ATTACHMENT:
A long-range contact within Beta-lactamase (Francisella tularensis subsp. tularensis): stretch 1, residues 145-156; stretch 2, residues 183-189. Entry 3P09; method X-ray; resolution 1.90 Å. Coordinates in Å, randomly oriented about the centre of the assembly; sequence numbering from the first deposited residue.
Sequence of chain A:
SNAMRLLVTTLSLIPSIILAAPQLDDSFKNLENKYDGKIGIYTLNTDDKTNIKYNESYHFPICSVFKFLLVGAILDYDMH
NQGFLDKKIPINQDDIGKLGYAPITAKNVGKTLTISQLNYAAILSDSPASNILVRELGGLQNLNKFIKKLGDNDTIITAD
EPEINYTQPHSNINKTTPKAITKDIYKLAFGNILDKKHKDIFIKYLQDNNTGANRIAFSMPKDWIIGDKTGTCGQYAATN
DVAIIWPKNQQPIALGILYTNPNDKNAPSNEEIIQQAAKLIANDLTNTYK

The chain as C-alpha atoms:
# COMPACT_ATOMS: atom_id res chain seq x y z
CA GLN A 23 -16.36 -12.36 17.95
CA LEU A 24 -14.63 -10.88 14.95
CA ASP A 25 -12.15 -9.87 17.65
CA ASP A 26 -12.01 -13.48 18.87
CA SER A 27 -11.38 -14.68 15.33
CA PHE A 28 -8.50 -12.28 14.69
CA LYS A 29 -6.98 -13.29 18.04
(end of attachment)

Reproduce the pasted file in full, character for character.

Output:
A long-range contact within Beta-lactamase (Francisella tularensis subsp. tularensis): stretch 1, residues 145-156; stretch 2, residues 183-189. Entry 3P09; method X-ray; resolution 1.90 Å. Coordinates in Å, randomly oriented about the centre of the assembly; sequence numbering from the first deposited residue.
Sequence of chain A:
SNAMRLLVTTLSLIPSIILAAPQLDDSFKNLENKYDGKIGIYTLNTDDKTNIKYNESYHFPICSVFKFLLVGAILDYDMH
NQGFLDKKIPINQDDIGKLGYAPITAKNVGKTLTISQLNYAAILSDSPASNILVRELGGLQNLNKFIKKLGDNDTIITAD
EPEINYTQPHSNINKTTPKAITKDIYKLAFGNILDKKHKDIFIKYLQDNNTGANRIAFSMPKDWIIGDKTGTCGQYAATN
DVAIIWPKNQQPIALGILYTNPNDKNAPSNEEIIQQAAKLIANDLTNTYK

The chain as C-alpha atoms:
# COMPACT_ATOMS: atom_id res chain seq x y z
CA GLN A 23 -16.36 -12.36 17.95
CA LEU A 24 -14.63 -10.88 14.95
CA ASP A 25 -12.15 -9.87 17.65
CA ASP A 26 -12.01 -13.48 18.87
CA SER A 27 -11.38 -14.68 15.33
CA PHE A 28 -8.50 -12.28 14.69
CA LYS A 29 -6.98 -13.29 18.04